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Hatchet for the Honeymoon (1970)
"Il rosso segno della follia" (original title)

GP  -  Horror | Thriller  -  9 February 1974 (USA)
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Ratings: 6.4/10 from 1,675 users  
Reviews: 44 user | 71 critic

A bridal design shop owner kills various young brides-to-be in an attempt to unlock a repressed childhood trauma that's causing him to commit murder.



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Title: Hatchet for the Honeymoon (1970)

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Director: Mario Bava
Stars: Daria Nicolodi, John Steiner, David Colin Jr.


Complete credited cast:
Stephen Forsyth ...
John Harrington
Dagmar Lassander ...
Helen Wood
Laura Betti ...
Mildred Harrington
Jesús Puente ...
Inspector Russell
Femi Benussi ...
Alice Norton
Antonia Mas ...
Luciano Pigozzi ...
Vences (as Alan Collin)
Gérard Tichy ...
Dr. Kalleway
Verónica Llimera ...
Pasquale Fortunato ...
Club Waiter (as Fortunato Pascuale)
Ignasi Abadal ...
Kane (as José Ignacio Abadaz)
Silvia Lienas ...
Montserrat Riva ...
Bride on Train (as Monserrat Riba)


The owner of a design house busies himself murdering the new brides who have modelled his bridal fashions. When he decides to murder his wife, she becomes the ghost that wouldn't leave. Written by Ed Sutton <>

Plot Summary | Plot Synopsis

Plot Keywords:

bride | murder | ghost | meat cleaver | trauma | See more »


Horror | Thriller


GP | See all certifications »





Release Date:

9 February 1974 (USA)  »

Also Known As:

Hatchet for the Honeymoon  »

Box Office


ESP 10,908,239 (Spain)

Company Credits

Show detailed on  »

Technical Specs


Sound Mix:



Aspect Ratio:

1.66 : 1
See  »

Did You Know?


The TV show that Harrington refers to in an attempt to fool Inspector Russell is a clip from Mario Bava's own Black Sabbath (1963) - specifically the "Wurdalak" sequence featuring Boris Karloff. See more »


When a newspaper close-up is shown, with a report of a murder on a train on the front page, the French word for wife (Epouse) is misspelled. See more »


John Harrington: A woman should only live to her wedding, love once, and then die.
See more »


Features Black Sabbath (1963) See more »

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User Reviews

Another ingenious Mario Bava gem!
10 September 2004 | by (Beverley Hills, England) – See all my reviews

Horror maestro, Mario Bava directs this intriguing and ingenious horror highlight nightmare that delves deep into the mind of a madman. Stephen Forsyth is John Harrington, the aforementioned madman. Unlike most lunatics; John knows that he is insane. He confesses this to audience right near the start of the movie. The sequence in which he confesses is one of the creepiest and most surreal moments in the film. John confesses this to us like it is the most normal thing in the world. This confession also gives this film it's own unique edge over most giallo's; normally, we spend the film trying to work out who the killer is, but here Mario Bava not only lets us know who it is; but allows us to explore the murders with him; giving us the other side of the common mystery film. Aside from being mental, John is also the owner of a wedding dress shop. He murders women on their wedding night, and every time he kills someone; a little more of the murder of his mother is revealed. John also has a wife; a callous lady, who says she'll "never leave him", and a lady whom he despises.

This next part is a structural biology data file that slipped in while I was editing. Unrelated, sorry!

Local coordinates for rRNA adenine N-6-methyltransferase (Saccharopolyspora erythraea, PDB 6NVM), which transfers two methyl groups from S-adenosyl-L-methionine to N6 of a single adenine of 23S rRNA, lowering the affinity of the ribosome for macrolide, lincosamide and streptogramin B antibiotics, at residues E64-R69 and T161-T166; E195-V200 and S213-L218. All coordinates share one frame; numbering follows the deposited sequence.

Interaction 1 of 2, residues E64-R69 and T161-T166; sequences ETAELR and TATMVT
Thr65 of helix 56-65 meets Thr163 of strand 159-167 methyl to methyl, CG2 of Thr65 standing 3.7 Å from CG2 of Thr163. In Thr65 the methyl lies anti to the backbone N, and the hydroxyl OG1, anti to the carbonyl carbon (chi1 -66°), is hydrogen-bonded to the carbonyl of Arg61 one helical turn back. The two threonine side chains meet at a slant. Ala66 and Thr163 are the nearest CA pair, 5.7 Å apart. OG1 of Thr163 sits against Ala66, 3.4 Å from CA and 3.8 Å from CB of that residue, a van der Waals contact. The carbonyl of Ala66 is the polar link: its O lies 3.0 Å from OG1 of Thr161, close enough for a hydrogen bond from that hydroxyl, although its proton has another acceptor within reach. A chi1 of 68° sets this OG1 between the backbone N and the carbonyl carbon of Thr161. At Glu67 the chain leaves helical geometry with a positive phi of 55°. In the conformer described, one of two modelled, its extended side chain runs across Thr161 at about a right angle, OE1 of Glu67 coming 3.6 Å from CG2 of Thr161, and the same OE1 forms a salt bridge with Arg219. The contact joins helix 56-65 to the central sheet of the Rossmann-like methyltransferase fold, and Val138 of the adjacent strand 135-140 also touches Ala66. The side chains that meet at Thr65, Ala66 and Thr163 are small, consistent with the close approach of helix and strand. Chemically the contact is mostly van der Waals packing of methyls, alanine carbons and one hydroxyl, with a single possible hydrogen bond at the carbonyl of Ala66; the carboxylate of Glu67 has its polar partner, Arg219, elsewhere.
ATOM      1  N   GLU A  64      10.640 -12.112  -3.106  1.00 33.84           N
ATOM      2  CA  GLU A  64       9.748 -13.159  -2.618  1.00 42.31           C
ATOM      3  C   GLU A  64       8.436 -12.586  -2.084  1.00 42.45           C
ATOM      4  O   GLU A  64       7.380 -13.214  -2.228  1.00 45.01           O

As usual with Bava; the film is stunningly directed. Mario Bava is a man that is on top of his craft with every movie. Even when he only has a weak script or a dull story to work with; Mario Bava's films can always be given credit on the directorial side. His influence and importance to cinema far exceeds what he is credited for. Hatchet for the Honeymoon features several memorable and electrifying sequences. See the skilful way that Mario directs the sequence in which our protagonist is talking to the police, while the hand of his freshest victim slinks silently through the rails of the banister. Few directors could direct with such skill and precision to build up tension for a character that we don't actually like; but Mario Bava manages it admirably. The film also features hardly any blood at all; which is much to the film's credit. Bava concentrates on the mood and the atmosphere of the film, and therefore he simply doesn't need buckets of gore. Where other directors might have put some in to help sell their film; Bava just concentrates on what's important. Also worthy of note, as usual with Italian horror, is the music. Music helps this film massively; it is striking and unforgettable and it establishes a foreboding mood, of which the film makes best use.

The character of John Harrington, aside from being insane, is given a place in reality thanks to a brilliant performance by Stephen Forsyth. The film conveys the message that looks can be deceiving, and Stephen Forsyth is the perfect man to show that. On the outside, he is handsome and likable, but behind this facade; he is completely insane. Stephen Forsyth manages to capture both elements of the character; he somehow manages to do both things, despite them being complete opposites of each other. Hatchet for the Honeymoon is just another highlight in a long list of highlights from master director Mario Bava.

5 of 7 people found this review helpful.  Was this review helpful to you?

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